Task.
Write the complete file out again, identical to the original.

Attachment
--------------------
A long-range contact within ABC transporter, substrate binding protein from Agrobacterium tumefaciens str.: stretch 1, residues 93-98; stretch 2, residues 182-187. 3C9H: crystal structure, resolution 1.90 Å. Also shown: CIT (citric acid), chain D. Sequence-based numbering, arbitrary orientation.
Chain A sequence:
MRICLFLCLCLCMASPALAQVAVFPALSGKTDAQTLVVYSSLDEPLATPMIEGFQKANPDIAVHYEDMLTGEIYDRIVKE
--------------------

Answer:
A long-range contact within ABC transporter, substrate binding protein from Agrobacterium tumefaciens str.: stretch 1, residues 93-98; stretch 2, residues 182-187. 3C9H: crystal structure, resolution 1.90 Å. Also shown: CIT (citric acid), chain D. Sequence-based numbering, arbitrary orientation.
Chain A sequence:
MRICLFLCLCLCMASPALAQVAVFPALSGKTDAQTLVVYSSLDEPLATPMIEGFQKANPDIAVHYEDMLTGEIYDRIVKE